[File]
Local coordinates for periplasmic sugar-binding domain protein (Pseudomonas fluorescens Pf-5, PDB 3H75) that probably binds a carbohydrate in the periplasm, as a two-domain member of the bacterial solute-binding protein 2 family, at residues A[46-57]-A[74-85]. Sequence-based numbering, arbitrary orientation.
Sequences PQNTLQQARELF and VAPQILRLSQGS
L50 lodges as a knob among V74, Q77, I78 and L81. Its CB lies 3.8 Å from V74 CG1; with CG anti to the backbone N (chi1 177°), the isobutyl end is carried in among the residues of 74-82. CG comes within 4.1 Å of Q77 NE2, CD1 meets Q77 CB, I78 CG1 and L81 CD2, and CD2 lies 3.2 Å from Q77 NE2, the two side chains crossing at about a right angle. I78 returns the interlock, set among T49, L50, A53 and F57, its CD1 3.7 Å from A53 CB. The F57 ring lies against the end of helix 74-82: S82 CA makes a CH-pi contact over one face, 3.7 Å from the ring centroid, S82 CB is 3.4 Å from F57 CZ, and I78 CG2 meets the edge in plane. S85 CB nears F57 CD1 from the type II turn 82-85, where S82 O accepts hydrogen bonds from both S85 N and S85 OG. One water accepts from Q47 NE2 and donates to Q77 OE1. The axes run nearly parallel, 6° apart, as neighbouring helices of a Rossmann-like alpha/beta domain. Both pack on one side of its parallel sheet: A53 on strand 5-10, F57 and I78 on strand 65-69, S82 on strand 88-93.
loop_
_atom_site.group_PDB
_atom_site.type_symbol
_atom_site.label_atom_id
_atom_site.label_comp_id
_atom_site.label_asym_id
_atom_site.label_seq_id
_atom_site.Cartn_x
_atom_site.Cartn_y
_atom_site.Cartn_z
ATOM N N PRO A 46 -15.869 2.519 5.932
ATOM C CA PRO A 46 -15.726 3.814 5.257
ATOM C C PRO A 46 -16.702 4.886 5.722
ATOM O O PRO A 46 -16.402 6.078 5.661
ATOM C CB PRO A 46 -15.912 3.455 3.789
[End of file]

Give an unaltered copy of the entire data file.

Local coordinates for periplasmic sugar-binding domain protein (Pseudomonas fluorescens Pf-5, PDB 3H75) that probably binds a carbohydrate in the periplasm, as a two-domain member of the bacterial solute-binding protein 2 family, at residues A[46-57]-A[74-85]. Sequence-based numbering, arbitrary orientation.
Sequences PQNTLQQARELF and VAPQILRLSQGS
L50 lodges as a knob among V74, Q77, I78 and L81. Its CB lies 3.8 Å from V74 CG1; with CG anti to the backbone N (chi1 177°), the isobutyl end is carried in among the residues of 74-82. CG comes within 4.1 Å of Q77 NE2, CD1 meets Q77 CB, I78 CG1 and L81 CD2, and CD2 lies 3.2 Å from Q77 NE2, the two side chains crossing at about a right angle. I78 returns the interlock, set among T49, L50, A53 and F57, its CD1 3.7 Å from A53 CB. The F57 ring lies against the end of helix 74-82: S82 CA makes a CH-pi contact over one face, 3.7 Å from the ring centroid, S82 CB is 3.4 Å from F57 CZ, and I78 CG2 meets the edge in plane. S85 CB nears F57 CD1 from the type II turn 82-85, where S82 O accepts hydrogen bonds from both S85 N and S85 OG. One water accepts from Q47 NE2 and donates to Q77 OE1. The axes run nearly parallel, 6° apart, as neighbouring helices of a Rossmann-like alpha/beta domain. Both pack on one side of its parallel sheet: A53 on strand 5-10, F57 and I78 on strand 65-69, S82 on strand 88-93.
loop_
_atom_site.group_PDB
_atom_site.type_symbol
_atom_site.label_atom_id
_atom_site.label_comp_id
_atom_site.label_asym_id
_atom_site.label_seq_id
_atom_site.Cartn_x
_atom_site.Cartn_y
_atom_site.Cartn_z
ATOM N N PRO A 46 -15.869 2.519 5.932
ATOM C CA PRO A 46 -15.726 3.814 5.257
ATOM C C PRO A 46 -16.702 4.886 5.722
ATOM O O PRO A 46 -16.402 6.078 5.661
ATOM C CB PRO A 46 -15.912 3.455 3.789